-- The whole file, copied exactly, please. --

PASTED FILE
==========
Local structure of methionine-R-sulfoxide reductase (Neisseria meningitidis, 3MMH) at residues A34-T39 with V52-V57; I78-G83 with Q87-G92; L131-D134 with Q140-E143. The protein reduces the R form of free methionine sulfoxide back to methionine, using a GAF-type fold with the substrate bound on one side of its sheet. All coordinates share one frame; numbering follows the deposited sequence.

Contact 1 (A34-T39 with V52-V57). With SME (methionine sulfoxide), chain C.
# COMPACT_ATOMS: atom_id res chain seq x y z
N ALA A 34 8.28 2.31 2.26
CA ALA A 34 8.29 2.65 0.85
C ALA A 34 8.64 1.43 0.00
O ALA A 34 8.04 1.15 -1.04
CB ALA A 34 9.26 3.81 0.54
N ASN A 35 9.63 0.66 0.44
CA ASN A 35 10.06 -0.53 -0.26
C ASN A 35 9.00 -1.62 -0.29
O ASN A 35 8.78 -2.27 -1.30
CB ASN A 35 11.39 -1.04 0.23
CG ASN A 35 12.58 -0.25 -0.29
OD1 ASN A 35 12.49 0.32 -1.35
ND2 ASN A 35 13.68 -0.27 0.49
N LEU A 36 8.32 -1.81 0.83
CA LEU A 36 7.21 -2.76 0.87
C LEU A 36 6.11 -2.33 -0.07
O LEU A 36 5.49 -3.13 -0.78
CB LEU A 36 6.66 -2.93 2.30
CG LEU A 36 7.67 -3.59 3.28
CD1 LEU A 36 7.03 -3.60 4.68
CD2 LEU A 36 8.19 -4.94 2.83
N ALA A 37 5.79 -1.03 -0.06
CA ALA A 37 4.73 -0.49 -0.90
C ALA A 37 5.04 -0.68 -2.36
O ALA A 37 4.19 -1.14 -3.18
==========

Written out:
Local structure of methionine-R-sulfoxide reductase (Neisseria meningitidis, 3MMH) at residues A34-T39 with V52-V57; I78-G83 with Q87-G92; L131-D134 with Q140-E143. The protein reduces the R form of free methionine sulfoxide back to methionine, using a GAF-type fold with the substrate bound on one side of its sheet. All coordinates share one frame; numbering follows the deposited sequence.

Contact 1 (A34-T39 with V52-V57). With SME (methionine sulfoxide), chain C.
# COMPACT_ATOMS: atom_id res chain seq x y z
N ALA A 34 8.28 2.31 2.26
CA ALA A 34 8.29 2.65 0.85
C ALA A 34 8.64 1.43 0.00
O ALA A 34 8.04 1.15 -1.04
CB ALA A 34 9.26 3.81 0.54
N ASN A 35 9.63 0.66 0.44
CA ASN A 35 10.06 -0.53 -0.26
C ASN A 35 9.00 -1.62 -0.29
O ASN A 35 8.78 -2.27 -1.30
CB ASN A 35 11.39 -1.04 0.23
CG ASN A 35 12.58 -0.25 -0.29
OD1 ASN A 35 12.49 0.32 -1.35
ND2 ASN A 35 13.68 -0.27 0.49
N LEU A 36 8.32 -1.81 0.83
CA LEU A 36 7.21 -2.76 0.87
C LEU A 36 6.11 -2.33 -0.07
O LEU A 36 5.49 -3.13 -0.78
CB LEU A 36 6.66 -2.93 2.30
CG LEU A 36 7.67 -3.59 3.28
CD1 LEU A 36 7.03 -3.60 4.68
CD2 LEU A 36 8.19 -4.94 2.83
N ALA A 37 5.79 -1.03 -0.06
CA ALA A 37 4.73 -0.49 -0.90
C ALA A 37 5.04 -0.68 -2.36
O ALA A 37 4.19 -1.14 -3.18